Maybe this is weird, but I feel like it’s wrong to drown out all that beautiful natural brisket flavor with a heavy BBQ sauce. Plus when you sous vide a brisket you end up with 2-3 cups of perfect, undiluted brisket juice. So once the sous vide was done, I just took the juice that had developed in my sous vide bag, separated out the fat with a gravy separator, then simmered the remaining juice with about a half cup of dry wine and about three cloves of pressed garlic. It tastes like concentrated brisket. Mmm.

The Corn

The Lather

2 tablespoons Mexican crema
1 teaspoon each of chile powder, New Mexico and California
Half a lime
Salt to taste
About a half cup each of crumbly queso fresco and chopped cilantro (omit it if you think it’s inauthentic or you have that horrible cilantro-tastes-like-soap disability, but in my personal opinion, cilantro f*cks)

I’m not going to pretend this is the most authentic recipe for Mexican corn, because I’ve honestly never read one. And anyway, like I said above, I don’t have a grill or a backyard because the life of a professional writer is probably somewhat less glamorous than what you’ve heard (though we are skilled lovers). I do know that my reverse engineering of what I thought I saw in Mexican grilled corn tastes fairly close to what I thought I tasted when I’ve had Mexican street corn. Whatever the case, my version tastes pretty damned good.

You gotta cook the corn a little bit (but not a lot) to turn that starch into juice (I mean, I think, what am I, Bill Nye?), which street corn vendors seem to do by grilling with the husk on to let it steam. Since that wasn’t an option, I gave it a quick boil instead, followed by another blow torching (let it never be said that I don’t enjoy torching shit).

2-3 minute boil
Roll in mixture of crema, lime juice, chili powder, cilantro and salt (mixture should taste sort of like those Mexican chili candies)
Roll again in the crumbled cheese

To serve, I sliced the brisket, spooned the jus on top, and served it with the other “stuff”. Bone appetite, you bitch, and God bless the USA.

ZACH ON VINCE’S: Sorry dude but that roast looks like the ass end of dying donkey. I mean this is how you brisket, yo. One, you need fat to char with a torch. This is just a sad burnt piece of way too lean meat. I kinda wanna cry for the poor cow who gave its life for you to cock up its meat this badly.

Corn looks legit. So points for that. Plus you’re plating isn’t as dizzying as Bramucci’s.

STEVE ON VINCE’S: Jesus Christ, if I get beaten by a guy who did his grilling with a blowtorch then I need to retire. Vince, in all that vast, expansive cow country that you talk about there’s not one person who would let you grill at their house? Damn. Okay, obviously I’m not a fool and I’d eat this brisket, but I’m not as in love with sous vide as you and Zach are. Maybe it’s just the pics, the meat always looks a little gummy. Also, where is that jus? That was the best description and now I demand to see it.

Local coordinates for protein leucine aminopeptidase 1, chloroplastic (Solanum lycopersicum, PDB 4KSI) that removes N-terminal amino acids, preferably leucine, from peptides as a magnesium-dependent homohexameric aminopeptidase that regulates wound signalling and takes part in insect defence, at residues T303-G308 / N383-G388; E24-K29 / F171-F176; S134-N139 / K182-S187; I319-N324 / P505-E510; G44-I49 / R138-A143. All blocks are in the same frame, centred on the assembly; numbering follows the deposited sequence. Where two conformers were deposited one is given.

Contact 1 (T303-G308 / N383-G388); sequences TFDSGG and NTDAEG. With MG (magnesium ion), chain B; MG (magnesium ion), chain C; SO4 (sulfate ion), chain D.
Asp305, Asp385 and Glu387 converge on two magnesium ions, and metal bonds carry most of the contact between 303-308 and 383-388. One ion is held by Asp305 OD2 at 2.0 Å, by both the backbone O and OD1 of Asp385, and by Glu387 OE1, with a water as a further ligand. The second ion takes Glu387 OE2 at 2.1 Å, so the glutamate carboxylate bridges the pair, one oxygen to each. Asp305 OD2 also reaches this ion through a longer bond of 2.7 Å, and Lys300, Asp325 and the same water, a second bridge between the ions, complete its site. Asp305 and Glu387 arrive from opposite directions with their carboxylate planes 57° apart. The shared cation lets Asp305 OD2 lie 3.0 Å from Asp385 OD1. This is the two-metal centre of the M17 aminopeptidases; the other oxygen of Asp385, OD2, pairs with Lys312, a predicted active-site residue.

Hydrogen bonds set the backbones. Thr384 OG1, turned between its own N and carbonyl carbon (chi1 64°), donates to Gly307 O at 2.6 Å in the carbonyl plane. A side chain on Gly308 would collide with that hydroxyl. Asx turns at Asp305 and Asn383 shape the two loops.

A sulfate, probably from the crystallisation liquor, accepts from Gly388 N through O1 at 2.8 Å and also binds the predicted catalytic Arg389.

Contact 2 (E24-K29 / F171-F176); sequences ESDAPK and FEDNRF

To conclude: This is a plate o’ meat with some damn nice corn, as such it’s awesome. But I don’t know that I’ll ever be able to recognize it in a lineup from the other plates o’ meat I’ve eaten.

VINCE’S REBUTTAL: Oh, do we not have a rebuttal section in these? Well, we do now. Leave it to Steve to give me a two-day deadline on getting this in, which I actually delayed a vacation for, and then let both of these ass wipes rip on me for 1. not having time to get to a real grill, and 2. having to buy my meat at a supermarket because I couldn’t get to a butcher in the time frame. Yes, I would’ve rather used a grill or smoker. Yes, I would’ve bought a brisket with a real fat cap on it. And then Steve delays the post for four months anyway. This whole thing is a set up. All points that may be rewarded for this are under protest.


Every recipe, every dish is about the journey. Think about it, even the banalest of recipes you have in your arsenal started somewhere — your mom’s kitchen, that awesome taqueria down the street, the book your girlfriend gave you that one year for your birthday. Hell, we don’t microwave a burrito because we love frozen burritos from 7-Eleven. We do it because deep in our lizard brains there’s some story about our first one.

I grew up in a town without a McDonald’s until I was ten years old. Then they came to town and as part of the promotion of the new location they had a brief run of the McRib. I still remember taking that first, sugary bite. The pork patty, BBQ sauce, pickle, and minced onions were just okay. It wasn’t as good as a pack of chicken McNuggets as far as I was concerned. And I never really thought about the McRib again. Then about ten years later the McRib came back with a vengeance (plus a great marketing campaign) and the rest is history. But, I never really got back into it. I’ve tried them again. But something was always off with the pork patty and overly sweet BBQ sauce.

This is what the McRib should always be.

The Meat

I devised this recipe for those of us who don’t have the luxury of a big backyard with a smoker. Anyone can make this at home in a small kitchen.

I’m not making a ground pork patty, so get that outta your mind right now. I’m using nice and thick baby back ribs that butt up against the tenderloin for maximum meat and fat exposure.